Pulp in pictures

The pulp fiction publishing phenomenon of the 50s and 60s created its own visual language of femmes fatales and men of action. A new show celebrates the illustrators behind the covers and examines their enduring appeal

“A best-selling world where men were men, women voluptuous, good was good and bad was really evil.” Thus runs the blurb for Uncovered. illustrating the Sixties & Seventies, a new show at the Lever Gallery in London.

Renato Fratini. The Golden Rendezvous. 1964. Lever Gallery

The show brings together work from some of the leading pulp fiction cover illustrators of the time – all of them men, which should come as no surprise given the subject matter. This is a world of manly men with shoulder holsters and slacks, typically pictured standing moodily off behind a voluptuous woman wearing far less. While explosions erupt, and soldiers tear across a tropical beach, a young woman cowers attractively in some kind of non-military-issue mini-battledress: fully-dressed with Luger at the ready, a man casts a glance at an attractive woman emerging from a shower. You get the idea.

Michael Johnson, Tale of the Lazy Dog, c1970. Lever Gallery
Renato Fratini, The Snake, c1967. Lever Gallery
Renato Fratini, The Girl Hunters, 1967. Lever Gallery

As colour printing became cheaper in the late 50s and into the 60s, these lurid covers sold the promise of even more lurid tales within. At the top end, writers such as Mickey Spillane and Hammond Innes mixed escapism with hard-boiled thrills while, at the more salacious end of the market we find Twilight Gal, Sin Street and All Shades of Gay.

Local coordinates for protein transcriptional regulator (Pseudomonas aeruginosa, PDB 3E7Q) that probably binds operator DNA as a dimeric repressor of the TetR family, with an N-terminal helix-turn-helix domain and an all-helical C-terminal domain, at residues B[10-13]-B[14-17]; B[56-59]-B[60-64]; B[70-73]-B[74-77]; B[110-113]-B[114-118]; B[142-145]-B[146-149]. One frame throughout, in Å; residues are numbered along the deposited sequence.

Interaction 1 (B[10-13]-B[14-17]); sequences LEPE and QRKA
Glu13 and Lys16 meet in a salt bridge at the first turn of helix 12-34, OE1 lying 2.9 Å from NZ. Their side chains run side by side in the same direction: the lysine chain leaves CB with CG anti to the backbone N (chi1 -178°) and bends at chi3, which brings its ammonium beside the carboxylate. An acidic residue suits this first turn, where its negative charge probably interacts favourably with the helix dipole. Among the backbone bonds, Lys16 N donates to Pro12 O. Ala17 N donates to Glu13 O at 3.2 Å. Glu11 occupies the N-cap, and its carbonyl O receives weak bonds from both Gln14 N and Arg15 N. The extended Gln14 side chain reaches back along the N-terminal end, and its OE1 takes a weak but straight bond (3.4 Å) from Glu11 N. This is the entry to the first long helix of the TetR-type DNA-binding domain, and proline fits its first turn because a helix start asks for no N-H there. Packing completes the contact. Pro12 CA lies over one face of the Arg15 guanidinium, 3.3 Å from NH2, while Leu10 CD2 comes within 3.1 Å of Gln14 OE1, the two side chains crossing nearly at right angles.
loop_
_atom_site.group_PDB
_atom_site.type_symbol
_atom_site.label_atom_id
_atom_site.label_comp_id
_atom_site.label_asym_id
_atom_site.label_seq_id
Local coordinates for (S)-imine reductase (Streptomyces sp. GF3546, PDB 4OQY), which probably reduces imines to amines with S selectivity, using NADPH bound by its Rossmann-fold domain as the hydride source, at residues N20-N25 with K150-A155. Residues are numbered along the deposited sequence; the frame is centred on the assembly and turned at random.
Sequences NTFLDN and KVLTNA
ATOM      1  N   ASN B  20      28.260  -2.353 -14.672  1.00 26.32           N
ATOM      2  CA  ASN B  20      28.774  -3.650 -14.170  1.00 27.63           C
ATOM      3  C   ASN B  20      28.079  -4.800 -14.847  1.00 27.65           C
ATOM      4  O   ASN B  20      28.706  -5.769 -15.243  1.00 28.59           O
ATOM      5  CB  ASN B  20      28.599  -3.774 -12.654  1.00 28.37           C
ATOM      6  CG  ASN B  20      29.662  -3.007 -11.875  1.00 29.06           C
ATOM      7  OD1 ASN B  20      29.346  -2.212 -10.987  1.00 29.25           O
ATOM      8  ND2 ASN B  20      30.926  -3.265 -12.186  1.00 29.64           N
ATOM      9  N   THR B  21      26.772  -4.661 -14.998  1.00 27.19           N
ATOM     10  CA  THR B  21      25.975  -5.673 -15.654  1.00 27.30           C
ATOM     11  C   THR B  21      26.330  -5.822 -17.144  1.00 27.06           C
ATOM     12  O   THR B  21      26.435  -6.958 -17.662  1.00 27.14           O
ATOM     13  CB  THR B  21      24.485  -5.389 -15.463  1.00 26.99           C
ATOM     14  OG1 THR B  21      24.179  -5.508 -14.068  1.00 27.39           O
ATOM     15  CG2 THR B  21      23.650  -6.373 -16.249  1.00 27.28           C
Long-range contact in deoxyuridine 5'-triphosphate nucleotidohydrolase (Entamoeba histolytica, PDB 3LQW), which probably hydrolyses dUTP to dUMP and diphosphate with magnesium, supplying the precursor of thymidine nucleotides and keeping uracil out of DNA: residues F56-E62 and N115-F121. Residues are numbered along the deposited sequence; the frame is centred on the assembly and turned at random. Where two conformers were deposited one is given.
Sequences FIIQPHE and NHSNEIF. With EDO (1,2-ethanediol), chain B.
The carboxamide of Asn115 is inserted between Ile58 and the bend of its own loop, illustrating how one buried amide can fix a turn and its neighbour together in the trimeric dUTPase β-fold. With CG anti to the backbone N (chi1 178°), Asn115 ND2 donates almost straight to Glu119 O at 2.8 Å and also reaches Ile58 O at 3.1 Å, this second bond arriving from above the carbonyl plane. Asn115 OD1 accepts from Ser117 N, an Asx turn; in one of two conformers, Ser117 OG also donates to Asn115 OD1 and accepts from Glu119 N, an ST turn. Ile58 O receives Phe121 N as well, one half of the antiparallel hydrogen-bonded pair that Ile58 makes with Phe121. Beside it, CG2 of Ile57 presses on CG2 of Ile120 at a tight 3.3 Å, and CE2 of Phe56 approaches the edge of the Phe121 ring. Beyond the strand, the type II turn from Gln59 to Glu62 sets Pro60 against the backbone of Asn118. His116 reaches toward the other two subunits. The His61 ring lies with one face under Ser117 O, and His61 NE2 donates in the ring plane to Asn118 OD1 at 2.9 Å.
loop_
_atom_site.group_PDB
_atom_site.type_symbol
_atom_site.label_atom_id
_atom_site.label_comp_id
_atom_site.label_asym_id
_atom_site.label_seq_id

Through the 60s, the Gallery says, publishers found that the visual language of pulp could be successfully applied to more highbrow offerings. Novels from the likes of Simone de Beauvoir and CP Snow were even given the pup treatment in an effort to boost sales.

Michael Johnson, Woman in Silver Disc Swimsuit, 1967. Lever Gallery
Michael Johnson, Unknown, c1970. Lever Gallery

The Lever Gallery show features more than 40 rare works by some of the most in-demand illustrators of the period, including Gianluigi Coppola, Giorgio De Gaspari, Pino Dell’Orco, Renato Fratini, Michael Johnson, and Ian Robertson. As well as paperback covers, their work also appeared in women’s magazines who were introducing short stories to their pages.

Michael Johnson, Pink Woman, c1962. Lever Gallery
Michael Johnson, A Crowd Of Voices, 1961. Lever Gallery

By the 70s, such work began to die out as photography offered a cheaper and, it was thought, more ‘modern’ alternative for paperback publishers. But the work has since been rediscovered, with a knowing, ironic detachment, by a new generation of illustrators and designers. On Instagram, feeds such as pulpfictionlibrarian celebrate “good, bad and unintentionally funny” covers, while it’s easy to trace the style’s influence on a host of contemporary illustrators.

Renato Fratini, Lady in Blue, c1960s. Lever Gallery
Renato Fratini, The Twisted Thing, 1967. Lever Gallery

Uncovered. illustrating the Sixties & Seventies is at the Lever Gallery, 153 -157 Goswell Road, London EC1 until March 24


Milton Keynes